For the third straight year, Carter’s bill dies in committee.
RICHMOND-For the third straight year, Del. Lee Carter (D-Manassas) filed a bill to repeal Virginia’s ‘Right to Work’ law. And for the third time, it sat in committee without a vote. Carter tried to change that Wednesday, but House leaders shot down his request.
Carter made a unique request, asking for his bill HB1755 to be discharged from the Labor and Commerce Committee where it currently sits. Filed back in December, the bill never made it on the committee’s docket to be discussed in more than a month. The committee doesn’t plan to meet again before Crossover Day, effectively killing the proposal for this session. To avoid that, Carter wanted to pull the bill out of committee and put it to the full House. That didn’t sit well with some of his colleagues.
“We have a leadership which is elected by the members of the majority caucus,” said Del. Marcus Simon (D-Fairfax). “We have committee chairs and we have a process by which we do business here. And there’s a way to get things done and there’s a way to make sure that bills get heard. This is not the way we do business in this General Assembly.”
Bills need to go through committee, get recommended and then go to the full House, Simon said. He appreciated Carter’s passion, but added this wasn’t the right way to achieve his goal. As a result, Simon made a motion to ‘pass by’ or table Carter’s request.
A Slight Reversal
Nobody could recall the last time a motion like Carter’s had been made. Dogwood reached out to several law professors and none of them had seen this before. Carter argued, however, that he was going off previous history. Virginia House Democrats tried something similar in 2011. At that time, the Republican-controlled Virginia House refused to put the Equal Rights Amendment on the docket for the Committee for Privileges and Elections. Democrats put forth a motion to change the rules, to try and move the ERA forward regardless. It failed.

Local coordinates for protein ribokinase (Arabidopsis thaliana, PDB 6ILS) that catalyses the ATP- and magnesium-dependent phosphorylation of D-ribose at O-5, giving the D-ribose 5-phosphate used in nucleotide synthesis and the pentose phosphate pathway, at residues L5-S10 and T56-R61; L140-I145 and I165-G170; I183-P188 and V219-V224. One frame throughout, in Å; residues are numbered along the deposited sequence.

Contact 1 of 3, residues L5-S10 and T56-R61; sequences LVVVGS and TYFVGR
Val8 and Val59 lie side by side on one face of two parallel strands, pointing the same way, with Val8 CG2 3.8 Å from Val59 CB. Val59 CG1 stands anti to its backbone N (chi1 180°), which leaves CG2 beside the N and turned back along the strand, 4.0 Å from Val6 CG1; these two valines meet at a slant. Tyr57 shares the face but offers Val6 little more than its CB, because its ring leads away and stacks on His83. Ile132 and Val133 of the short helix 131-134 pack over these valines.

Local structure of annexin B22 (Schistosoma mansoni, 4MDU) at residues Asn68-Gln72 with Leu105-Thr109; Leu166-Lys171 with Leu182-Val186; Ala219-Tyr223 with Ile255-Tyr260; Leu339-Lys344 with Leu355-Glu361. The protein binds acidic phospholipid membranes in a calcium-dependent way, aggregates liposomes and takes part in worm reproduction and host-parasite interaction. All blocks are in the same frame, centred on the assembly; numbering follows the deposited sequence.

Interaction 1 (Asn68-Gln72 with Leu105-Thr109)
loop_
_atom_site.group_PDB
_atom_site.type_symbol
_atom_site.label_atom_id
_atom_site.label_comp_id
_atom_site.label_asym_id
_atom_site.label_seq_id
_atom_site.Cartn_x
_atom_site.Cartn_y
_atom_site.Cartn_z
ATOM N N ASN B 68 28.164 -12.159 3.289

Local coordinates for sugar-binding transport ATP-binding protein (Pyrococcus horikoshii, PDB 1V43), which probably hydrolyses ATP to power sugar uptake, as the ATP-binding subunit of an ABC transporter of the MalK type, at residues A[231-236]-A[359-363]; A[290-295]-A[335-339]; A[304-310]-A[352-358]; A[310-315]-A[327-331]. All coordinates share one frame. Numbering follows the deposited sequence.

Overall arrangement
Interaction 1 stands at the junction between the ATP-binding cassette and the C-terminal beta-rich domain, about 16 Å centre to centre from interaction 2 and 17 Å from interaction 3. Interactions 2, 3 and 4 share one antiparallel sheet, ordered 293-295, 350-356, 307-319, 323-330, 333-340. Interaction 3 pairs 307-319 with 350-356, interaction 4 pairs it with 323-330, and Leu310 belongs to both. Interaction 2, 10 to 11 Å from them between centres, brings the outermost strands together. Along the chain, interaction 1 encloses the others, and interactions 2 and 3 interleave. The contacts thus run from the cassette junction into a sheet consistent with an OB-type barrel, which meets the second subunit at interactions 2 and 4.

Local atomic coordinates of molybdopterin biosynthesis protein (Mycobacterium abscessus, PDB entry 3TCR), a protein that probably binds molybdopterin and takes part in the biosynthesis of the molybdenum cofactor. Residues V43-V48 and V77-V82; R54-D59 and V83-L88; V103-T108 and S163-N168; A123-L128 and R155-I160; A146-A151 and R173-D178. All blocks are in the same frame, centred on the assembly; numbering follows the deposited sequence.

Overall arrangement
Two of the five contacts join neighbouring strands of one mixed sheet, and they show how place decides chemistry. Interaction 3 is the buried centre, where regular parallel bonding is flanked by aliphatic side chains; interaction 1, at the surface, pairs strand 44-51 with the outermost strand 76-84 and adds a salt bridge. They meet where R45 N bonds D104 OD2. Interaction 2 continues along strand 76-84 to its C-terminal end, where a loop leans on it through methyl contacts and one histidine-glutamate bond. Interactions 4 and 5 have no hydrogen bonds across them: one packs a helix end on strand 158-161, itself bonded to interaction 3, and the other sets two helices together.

“And we, as Democrats in this chamber, treated the motion to pass by the rules change as equivalent to a motion to kill the substance of the resolution,” Carter said. He saw Wednesday’s motion as just following the earlier precedent.
An overwhelming majority of the House agreed with Simon, however. They tabled Carter’s request by a 83-13 vote. Interestingly, some members labeled as co-patrons of Carter’s bill voted against bringing it to a vote. They included Simon, Del. Kenneth Plum, Del. Patrick Hope, Del. Mark Keam, Del. Kaye Kory and Del. Paul Krizek.
Simon said he didn’t oppose the bill. Instead, the call to table was just about following the regular process.
The remaining 10 co-patrons of Carter’s bill voted against the motion to table on Wednesday. They included Del. Lashrecse Aird, Del. Joshua Cole, Del. Elizabeth Guzman, Del. Dan Helmer, Del. Sally Hudson, Del. Mark Levine, Del. Alfonzo Lopez, Del. Sam Rasoul, Del. Ibraheem Samirah and Del. Kathy Tran. Del. Danica Roem and Del. Jeion Ward also opposed tabling Carter’s motion.
Speaking before the vote, Carter said he wasn’t surprised at the opposition to moving his bill forward.
“This is something that we hear quite often whenever the majority party wishes to avoid a vote on an issue,” Carter said.
What is ‘Right to Work’?
Virginia’s ‘Right to Work’ law predates video games, radial tires and the National Football League. Approved in 1947, it made the Commonwealth one of 26 states to try and reduce the power of unions. The law basically says nobody can be forced to join a union or pay dues to one in order to get a job.
Supporters of the law say it simply allows workers to have options. They can still join a union if they want, but nobody’s forcing them to. Carter and others who want the law repealed see a different side. They argue that non-union workers still benefit from higher salaries and benefits, negotiated by unions. The non-union workers just don’t help to pay the bill for that negotiation, they say.
Brian Carlton is Dogwood’s managing editor. You can reach him at email@example.com.